“True.” He leaned back in his chair and crossed his arms casually over his chest. The smirk had barely left his face.
I pretended to pick at the hem of my skirt for a beat, thinking about asking something else personal to keep this game going, but an entirely different question came out, unbidden. “Where is he?”
Connor paused. He knew exactly who I was referring to, and it was the first time I saw him reveal a tiny flicker of discomfort, which said a lot, I thought. I just didn’t know about what yet.
“OB is out,” he answered.
“Is that what you call him around here?”
“I usually call him the Fox.”
“I suppose you can call him whatever you want.”
OB, as Connor called him, reminded me of a fox. Not handsome, but sharp, red haired, with dark, hooded eyes. He acted like one, too. The kind of predator that didn’t need to use its size to hunt.
was lackluster in comparison to
, but it would do.
When the Fox—or OB—offered me a job here, I had no idea what it’d entail, but I knew the trade-off, and I knew it’d be worth it. The deal was, if I came here and took part in this new program, whatever it was, then my little sister, Anna, would have a chance at a normal life. That was something I’d lost the moment my dad broke several vertebrae at his factory job and turned into a shell of his former self.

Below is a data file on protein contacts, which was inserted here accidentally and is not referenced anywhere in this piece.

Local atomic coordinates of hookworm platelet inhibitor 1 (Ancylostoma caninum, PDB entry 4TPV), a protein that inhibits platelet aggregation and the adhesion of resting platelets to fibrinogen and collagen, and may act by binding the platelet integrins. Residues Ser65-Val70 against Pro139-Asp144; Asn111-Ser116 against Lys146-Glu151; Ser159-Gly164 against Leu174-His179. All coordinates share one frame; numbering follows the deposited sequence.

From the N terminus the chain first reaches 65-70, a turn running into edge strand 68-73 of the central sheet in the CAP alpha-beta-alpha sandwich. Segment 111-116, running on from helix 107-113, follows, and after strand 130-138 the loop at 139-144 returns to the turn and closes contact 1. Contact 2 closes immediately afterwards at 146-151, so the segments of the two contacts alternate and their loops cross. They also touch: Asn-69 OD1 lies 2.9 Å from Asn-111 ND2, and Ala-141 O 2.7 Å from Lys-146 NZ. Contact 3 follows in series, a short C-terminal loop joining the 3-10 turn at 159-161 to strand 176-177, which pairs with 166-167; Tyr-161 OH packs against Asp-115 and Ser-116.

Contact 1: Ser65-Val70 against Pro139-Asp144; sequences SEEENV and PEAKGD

I only knew bits and pieces about the program itself. OB had used words like
something or other
. I also knew OB worked with the government, or for it. But I wanted to know more. Now.
“What does out mean?” I asked. “Out for an hour? Out for a day?”
“You’re in perfectly capable hands,” Connor said.
“That doesn’t answer the question.”
He sat up straighter. “That’s because I don’t have the answer.”
Which meant OB did as he pleased here, which meant he had far more power than Connor.
“All right.” I crossed my arms over my chest. “I guess let’s get started.”